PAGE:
For more on this topic, I recommend Morningstar's interview with investor, author, and popular podcast host Patrick O’Shaughnessy. His firm has released a custom portfolio builder for wealth managers.

All eyes on wages

A word from our resident central bank observer Lewis Jackson...

There were two things for investors to note from central bankers this week:

First, if you’re confused about inflation and its alphabet soup of acronyms - CPI or PCE – Governor Lowe gave a tip in a speech Wednesday: watch wage growth. The RBA doesn’t think we’ll see sustained inflation until wages lift. The bank has been predicting wage growth since 2013 and has been wrong repeatedly (see below). Once burnt twice shy, so the RBA is unlikely to tighten – raise rates or stop bond purchases – until they see this rise materially.

So cut through the noise and just bookmark the ABS wage price index.

RBA Wage Price Index Forecasts

Second, investors concerned about environmental risk got a nudge from the European Central Bank (ECB) on Thursday. The bank is taking a stronger stance on climate change and plans to limit its support programs for companies that don’t comply with EU climate goals. It’s part of a package of reforms announced following a strategic review. The decision is a world first and while it will take till 2024 to implement, it adds to the pressure being piled on polluters.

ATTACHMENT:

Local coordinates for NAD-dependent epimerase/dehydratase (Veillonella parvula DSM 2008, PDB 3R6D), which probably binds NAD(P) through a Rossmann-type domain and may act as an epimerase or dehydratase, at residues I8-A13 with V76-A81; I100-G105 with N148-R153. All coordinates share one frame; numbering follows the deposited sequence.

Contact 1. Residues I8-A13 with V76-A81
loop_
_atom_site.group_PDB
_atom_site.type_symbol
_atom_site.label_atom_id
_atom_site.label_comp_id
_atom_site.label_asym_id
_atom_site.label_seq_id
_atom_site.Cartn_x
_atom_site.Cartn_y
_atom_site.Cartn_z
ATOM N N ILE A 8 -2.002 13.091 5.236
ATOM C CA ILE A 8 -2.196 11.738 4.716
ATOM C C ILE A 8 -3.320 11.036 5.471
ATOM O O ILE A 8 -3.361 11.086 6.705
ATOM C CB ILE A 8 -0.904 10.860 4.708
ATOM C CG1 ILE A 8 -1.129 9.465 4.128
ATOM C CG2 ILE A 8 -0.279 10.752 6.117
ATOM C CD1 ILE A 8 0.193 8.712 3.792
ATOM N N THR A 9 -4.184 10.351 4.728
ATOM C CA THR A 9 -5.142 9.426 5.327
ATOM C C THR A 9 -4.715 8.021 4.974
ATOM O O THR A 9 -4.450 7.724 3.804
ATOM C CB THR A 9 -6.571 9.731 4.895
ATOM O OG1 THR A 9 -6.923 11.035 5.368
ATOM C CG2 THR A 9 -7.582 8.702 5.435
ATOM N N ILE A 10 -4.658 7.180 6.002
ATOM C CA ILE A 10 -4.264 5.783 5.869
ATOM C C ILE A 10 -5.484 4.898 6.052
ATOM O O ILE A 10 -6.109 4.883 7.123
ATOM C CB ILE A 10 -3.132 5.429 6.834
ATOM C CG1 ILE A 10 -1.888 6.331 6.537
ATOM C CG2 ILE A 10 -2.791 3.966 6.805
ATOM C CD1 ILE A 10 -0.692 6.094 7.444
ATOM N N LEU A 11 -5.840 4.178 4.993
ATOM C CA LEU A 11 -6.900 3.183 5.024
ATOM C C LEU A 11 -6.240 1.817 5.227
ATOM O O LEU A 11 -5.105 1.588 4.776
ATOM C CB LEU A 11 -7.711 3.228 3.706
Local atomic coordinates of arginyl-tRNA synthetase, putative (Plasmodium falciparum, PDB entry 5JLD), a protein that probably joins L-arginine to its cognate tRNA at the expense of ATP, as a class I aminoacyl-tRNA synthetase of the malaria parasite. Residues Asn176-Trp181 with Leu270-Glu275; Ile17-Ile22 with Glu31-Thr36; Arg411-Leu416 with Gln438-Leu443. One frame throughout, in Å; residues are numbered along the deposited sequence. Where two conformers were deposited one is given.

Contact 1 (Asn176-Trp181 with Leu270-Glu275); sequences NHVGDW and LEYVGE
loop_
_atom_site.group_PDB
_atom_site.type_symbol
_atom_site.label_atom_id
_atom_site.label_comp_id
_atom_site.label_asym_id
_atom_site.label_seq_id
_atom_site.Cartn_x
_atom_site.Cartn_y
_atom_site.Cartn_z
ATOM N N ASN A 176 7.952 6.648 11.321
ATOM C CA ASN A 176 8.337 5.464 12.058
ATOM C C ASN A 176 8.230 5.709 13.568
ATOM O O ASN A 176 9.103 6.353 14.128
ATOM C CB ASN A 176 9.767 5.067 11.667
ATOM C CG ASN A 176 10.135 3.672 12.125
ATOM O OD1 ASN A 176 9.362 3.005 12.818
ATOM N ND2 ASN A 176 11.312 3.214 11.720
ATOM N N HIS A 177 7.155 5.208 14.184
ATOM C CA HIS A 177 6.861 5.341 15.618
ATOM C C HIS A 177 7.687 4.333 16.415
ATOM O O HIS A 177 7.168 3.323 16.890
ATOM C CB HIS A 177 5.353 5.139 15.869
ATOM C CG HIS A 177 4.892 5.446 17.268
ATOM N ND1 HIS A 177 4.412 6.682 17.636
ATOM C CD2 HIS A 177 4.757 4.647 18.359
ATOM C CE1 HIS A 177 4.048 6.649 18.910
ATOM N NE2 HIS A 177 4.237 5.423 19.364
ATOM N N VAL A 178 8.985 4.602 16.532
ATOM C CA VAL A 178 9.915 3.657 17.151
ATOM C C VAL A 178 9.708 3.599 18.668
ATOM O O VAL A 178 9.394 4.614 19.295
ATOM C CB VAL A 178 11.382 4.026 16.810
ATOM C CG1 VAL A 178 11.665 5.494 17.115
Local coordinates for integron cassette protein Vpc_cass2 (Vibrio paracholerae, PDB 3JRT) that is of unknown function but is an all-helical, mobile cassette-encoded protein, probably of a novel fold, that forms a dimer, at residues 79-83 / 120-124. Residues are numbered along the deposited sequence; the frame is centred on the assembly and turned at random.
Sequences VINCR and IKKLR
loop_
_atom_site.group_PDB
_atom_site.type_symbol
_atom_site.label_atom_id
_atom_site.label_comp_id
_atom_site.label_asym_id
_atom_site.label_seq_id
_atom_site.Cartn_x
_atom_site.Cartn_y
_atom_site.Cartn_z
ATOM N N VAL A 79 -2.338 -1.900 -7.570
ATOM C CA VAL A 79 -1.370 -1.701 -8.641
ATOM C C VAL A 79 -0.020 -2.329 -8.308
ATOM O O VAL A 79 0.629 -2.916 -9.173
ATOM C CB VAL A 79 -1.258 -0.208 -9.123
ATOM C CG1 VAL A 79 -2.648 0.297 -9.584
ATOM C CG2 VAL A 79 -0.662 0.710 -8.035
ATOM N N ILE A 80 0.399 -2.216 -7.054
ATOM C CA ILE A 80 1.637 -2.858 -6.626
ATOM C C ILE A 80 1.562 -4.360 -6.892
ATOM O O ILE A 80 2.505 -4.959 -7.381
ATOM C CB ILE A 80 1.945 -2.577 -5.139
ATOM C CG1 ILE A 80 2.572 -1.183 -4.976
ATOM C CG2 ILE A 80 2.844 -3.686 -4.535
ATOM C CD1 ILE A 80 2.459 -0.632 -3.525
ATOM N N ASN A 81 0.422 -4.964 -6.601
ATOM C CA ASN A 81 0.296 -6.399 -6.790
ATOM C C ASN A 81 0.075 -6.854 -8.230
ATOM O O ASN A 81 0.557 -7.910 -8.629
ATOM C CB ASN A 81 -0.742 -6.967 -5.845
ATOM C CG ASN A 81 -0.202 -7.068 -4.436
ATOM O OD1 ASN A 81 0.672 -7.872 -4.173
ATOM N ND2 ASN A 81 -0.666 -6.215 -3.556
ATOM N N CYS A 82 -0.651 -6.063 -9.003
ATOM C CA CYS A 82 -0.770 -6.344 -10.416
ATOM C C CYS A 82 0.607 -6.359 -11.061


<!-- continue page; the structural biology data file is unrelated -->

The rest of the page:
The half-year also means it's time for Peter Warnes' forecast ($). He writes that after 2020–21’s V-year - virus, variants, V-shaped recovery, vaccine, vaccination, and volatility – 2021-2022 is set to wrestle with an almost adjacent letter of the alphabet, the letter T. "The year will embrace issues involving timing, taper, tension, tantrum, transitory, temporary and others." Tune in for my interview with Peter next week. Also check out the equity research team's latest Quarterly Research Outlook, Q2 2021. The report discusses the key themes for each ASX sector and highlight analysts preferred stocks.

More half year reporting: 

Morningstar's complete midyear portfolio checkup

No losers in sight: The best performing equity funds of 2021

Biggest ETF launches this year (so far)

US market performance in 7 charts: Q2 2021

In Firstlinks this week, Graham Hand considers the downturn in the number of students taking economics in their final years of school and the big increase in young people investing (or trading) on the stock market. But where do they find their ideas? Maybe it’s time for investing education to be made compulsory in schools, he writes.

Finally, the Morningstar editorial team has a new, dedicated email address to receive all your comments, feedback, thoughts, tips etc. Email us at editorialAU@morningstar.com.